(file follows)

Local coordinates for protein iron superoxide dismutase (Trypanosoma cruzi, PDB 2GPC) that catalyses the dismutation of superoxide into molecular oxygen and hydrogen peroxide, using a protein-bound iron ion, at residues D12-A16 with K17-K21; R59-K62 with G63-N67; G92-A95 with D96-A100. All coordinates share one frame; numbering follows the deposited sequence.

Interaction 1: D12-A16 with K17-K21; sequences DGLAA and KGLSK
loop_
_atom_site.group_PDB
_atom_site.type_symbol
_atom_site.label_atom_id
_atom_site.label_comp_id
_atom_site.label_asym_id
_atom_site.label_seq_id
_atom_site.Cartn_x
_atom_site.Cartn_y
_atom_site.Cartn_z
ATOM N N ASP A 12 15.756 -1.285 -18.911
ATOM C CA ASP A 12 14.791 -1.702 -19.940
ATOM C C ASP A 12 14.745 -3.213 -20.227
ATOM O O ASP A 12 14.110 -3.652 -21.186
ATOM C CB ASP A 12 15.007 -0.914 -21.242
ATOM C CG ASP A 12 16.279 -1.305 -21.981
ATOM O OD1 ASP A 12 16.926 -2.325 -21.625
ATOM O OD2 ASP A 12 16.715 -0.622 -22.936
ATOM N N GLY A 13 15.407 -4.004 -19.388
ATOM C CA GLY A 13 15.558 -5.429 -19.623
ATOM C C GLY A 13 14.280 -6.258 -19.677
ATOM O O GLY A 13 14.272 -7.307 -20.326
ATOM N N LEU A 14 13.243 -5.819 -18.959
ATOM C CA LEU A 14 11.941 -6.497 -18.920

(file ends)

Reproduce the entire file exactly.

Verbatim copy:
Local coordinates for protein iron superoxide dismutase (Trypanosoma cruzi, PDB 2GPC) that catalyses the dismutation of superoxide into molecular oxygen and hydrogen peroxide, using a protein-bound iron ion, at residues D12-A16 with K17-K21; R59-K62 with G63-N67; G92-A95 with D96-A100. All coordinates share one frame; numbering follows the deposited sequence.

Interaction 1: D12-A16 with K17-K21; sequences DGLAA and KGLSK
loop_
_atom_site.group_PDB
_atom_site.type_symbol
_atom_site.label_atom_id
_atom_site.label_comp_id
_atom_site.label_asym_id
_atom_site.label_seq_id
_atom_site.Cartn_x
_atom_site.Cartn_y
_atom_site.Cartn_z
ATOM N N ASP A 12 15.756 -1.285 -18.911
ATOM C CA ASP A 12 14.791 -1.702 -19.940
ATOM C C ASP A 12 14.745 -3.213 -20.227
ATOM O O ASP A 12 14.110 -3.652 -21.186
ATOM C CB ASP A 12 15.007 -0.914 -21.242
ATOM C CG ASP A 12 16.279 -1.305 -21.981
ATOM O OD1 ASP A 12 16.926 -2.325 -21.625
ATOM O OD2 ASP A 12 16.715 -0.622 -22.936
ATOM N N GLY A 13 15.407 -4.004 -19.388
ATOM C CA GLY A 13 15.558 -5.429 -19.623
ATOM C C GLY A 13 14.280 -6.258 -19.677
ATOM O O GLY A 13 14.272 -7.307 -20.326
ATOM N N LEU A 14 13.243 -5.819 -18.959
ATOM C CA LEU A 14 11.941 -6.497 -18.920